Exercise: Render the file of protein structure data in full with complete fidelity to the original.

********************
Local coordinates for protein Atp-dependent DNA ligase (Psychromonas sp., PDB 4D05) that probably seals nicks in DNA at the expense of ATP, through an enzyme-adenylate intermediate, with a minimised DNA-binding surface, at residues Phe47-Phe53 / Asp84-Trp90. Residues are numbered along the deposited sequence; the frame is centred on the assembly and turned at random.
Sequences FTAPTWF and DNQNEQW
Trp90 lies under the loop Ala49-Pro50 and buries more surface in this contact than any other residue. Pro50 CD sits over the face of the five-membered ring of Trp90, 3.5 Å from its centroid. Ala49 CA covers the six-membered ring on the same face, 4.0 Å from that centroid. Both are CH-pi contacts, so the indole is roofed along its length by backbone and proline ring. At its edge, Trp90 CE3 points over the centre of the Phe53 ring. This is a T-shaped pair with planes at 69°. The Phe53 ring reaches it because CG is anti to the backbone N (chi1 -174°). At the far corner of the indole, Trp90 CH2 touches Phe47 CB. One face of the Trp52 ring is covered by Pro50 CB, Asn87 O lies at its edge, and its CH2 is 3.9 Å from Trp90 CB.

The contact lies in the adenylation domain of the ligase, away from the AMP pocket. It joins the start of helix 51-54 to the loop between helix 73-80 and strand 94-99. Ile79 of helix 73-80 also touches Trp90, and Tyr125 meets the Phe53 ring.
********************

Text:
Local coordinates for protein Atp-dependent DNA ligase (Psychromonas sp., PDB 4D05) that probably seals nicks in DNA at the expense of ATP, through an enzyme-adenylate intermediate, with a minimised DNA-binding surface, at residues Phe47-Phe53 / Asp84-Trp90. Residues are numbered along the deposited sequence; the frame is centred on the assembly and turned at random.
Sequences FTAPTWF and DNQNEQW
Trp90 lies under the loop Ala49-Pro50 and buries more surface in this contact than any other residue. Pro50 CD sits over the face of the five-membered ring of Trp90, 3.5 Å from its centroid. Ala49 CA covers the six-membered ring on the same face, 4.0 Å from that centroid. Both are CH-pi contacts, so the indole is roofed along its length by backbone and proline ring. At its edge, Trp90 CE3 points over the centre of the Phe53 ring. This is a T-shaped pair with planes at 69°. The Phe53 ring reaches it because CG is anti to the backbone N (chi1 -174°). At the far corner of the indole, Trp90 CH2 touches Phe47 CB. One face of the Trp52 ring is covered by Pro50 CB, Asn87 O lies at its edge, and its CH2 is 3.9 Å from Trp90 CB.

The contact lies in the adenylation domain of the ligase, away from the AMP pocket. It joins the start of helix 51-54 to the loop between helix 73-80 and strand 94-99. Ile79 of helix 73-80 also touches Trp90, and Tyr125 meets the Phe53 ring.